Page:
Photoshop was the co-creation of two brothers, Thomas and John Knoll, from Ann Arbor, Michigan. The brothers garnered an interest in photography and technology from their father, Glenn F. Knoll, a professor emeritus of nuclear engineering and radiological sciences at the University of Michigan. Glenn, a keen photographer with his own basement darkroom, was also captivated by technology and the advent of the personal computer. While Thomas’s interests leaned towards photography, John was naturally drawn to his fathers Apple II Plus.
Fast forward to 1987 and John was working at Industrial Light and Magic in Marin, California; a special effects division set up by Lucasfilm for their Star Wars movies. Thomas, on the other hand, was in college at the University of Michigan studying for his image processing Ph.D.
During his Ph.D. Thomas bought an Apple Mac Plus to work on his thesis but was disappointed when he realised that it could not display gray-scale images. So Thomas began to write his own code to address the problem but didn’t stop there. He had written, in John’s words “…a bunch of image processing tools”.
John became aware of Thomas’s work during a vacation home to Ann Arbor. As the two chatted John realised how similar Thomas’s work was to the image processing tools on the custom computer “Pixar” used at ILM. The chatting quickly turned to collaboration and, after streams of requests from John for new image processing features, the two now had an application which they named “Display”.
The two continued to refine Display and by 1988 had an improved version which was renamed ImagePro. John approached companies in Silicon Valley but was initially turned down by many until one company, BarneyScan, showed some interest. BarneyScan bundled the software under the name BarneyScan XP and a total of 200 copies were shipped.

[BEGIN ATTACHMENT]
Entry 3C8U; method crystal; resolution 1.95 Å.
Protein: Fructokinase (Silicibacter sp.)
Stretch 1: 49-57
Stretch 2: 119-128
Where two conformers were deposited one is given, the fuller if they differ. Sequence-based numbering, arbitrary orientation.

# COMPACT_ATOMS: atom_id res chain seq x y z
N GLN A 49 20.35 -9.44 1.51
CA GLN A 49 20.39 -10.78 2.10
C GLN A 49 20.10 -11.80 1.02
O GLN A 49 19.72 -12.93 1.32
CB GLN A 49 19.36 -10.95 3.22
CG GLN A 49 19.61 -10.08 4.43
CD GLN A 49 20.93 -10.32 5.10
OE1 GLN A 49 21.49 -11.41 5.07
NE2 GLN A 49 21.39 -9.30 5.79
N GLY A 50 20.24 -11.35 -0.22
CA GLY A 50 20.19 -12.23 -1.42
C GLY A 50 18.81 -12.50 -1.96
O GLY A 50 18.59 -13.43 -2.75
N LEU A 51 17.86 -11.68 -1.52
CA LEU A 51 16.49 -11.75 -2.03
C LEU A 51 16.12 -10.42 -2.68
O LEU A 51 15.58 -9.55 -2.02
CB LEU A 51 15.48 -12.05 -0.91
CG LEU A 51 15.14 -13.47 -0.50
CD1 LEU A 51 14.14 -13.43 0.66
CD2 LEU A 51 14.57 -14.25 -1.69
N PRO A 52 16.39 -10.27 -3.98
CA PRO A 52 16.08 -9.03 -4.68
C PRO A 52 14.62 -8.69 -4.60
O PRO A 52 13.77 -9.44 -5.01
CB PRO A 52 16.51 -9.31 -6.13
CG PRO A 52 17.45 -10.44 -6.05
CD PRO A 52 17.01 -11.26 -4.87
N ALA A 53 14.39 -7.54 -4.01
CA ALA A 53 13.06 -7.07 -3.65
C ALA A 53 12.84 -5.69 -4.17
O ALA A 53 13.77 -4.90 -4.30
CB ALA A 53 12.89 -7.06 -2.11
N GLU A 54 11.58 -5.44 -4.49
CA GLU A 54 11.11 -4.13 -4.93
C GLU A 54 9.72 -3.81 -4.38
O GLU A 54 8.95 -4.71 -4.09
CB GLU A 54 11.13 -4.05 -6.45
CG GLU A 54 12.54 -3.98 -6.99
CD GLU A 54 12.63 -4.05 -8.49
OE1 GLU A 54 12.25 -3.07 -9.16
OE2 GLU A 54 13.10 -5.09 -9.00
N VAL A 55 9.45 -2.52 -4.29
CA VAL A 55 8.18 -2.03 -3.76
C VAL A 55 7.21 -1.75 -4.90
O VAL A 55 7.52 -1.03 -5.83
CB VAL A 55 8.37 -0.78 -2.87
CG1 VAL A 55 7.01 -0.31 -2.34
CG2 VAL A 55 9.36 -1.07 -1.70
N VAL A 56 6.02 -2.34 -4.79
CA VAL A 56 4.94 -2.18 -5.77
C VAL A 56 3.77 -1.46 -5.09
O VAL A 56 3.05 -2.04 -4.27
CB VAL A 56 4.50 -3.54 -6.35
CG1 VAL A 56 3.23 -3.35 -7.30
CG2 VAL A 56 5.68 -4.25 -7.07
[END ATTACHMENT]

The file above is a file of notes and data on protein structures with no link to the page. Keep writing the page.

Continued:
However, this was not a long term agreement and in September 1988 John returned to Adobe, one of the companies who had initially turned him down. Adobes Art Director, Russell Brown, was impressed by the product and an agreement was made soon after between Adobe and the two brothers. After 10 months of further product development Photoshop 1.0 was released in February 1990.
Thomas remained alongside Photoshop as lead developer and continued to develop all of the core coding up until version CS4. He is still involved with the product contributing to the work on the Camera Raw plug-in.
John remained at Industrial Light and Magic where he furthered his career as visual effects supervisor and chief creative officer working on movies like “Star Trek”, “Pirates of the Caribbean”, “Star Wars”, “Rango” and “Pacific Rim”. John was also visual effects supervisor on the three latest Star Wars movies.
Who knows what the design industry would be like today if John had not worked at ILM and had not picked up on, encouraged and peddled Thomas’s work. Had it not been for Star Wars there might never have been a Photoshop. So the next time you’re retouching photos, putting together your next composition or whatever it is that you do, stop for a second and thank your lucky Star (Wars) for Photoshop!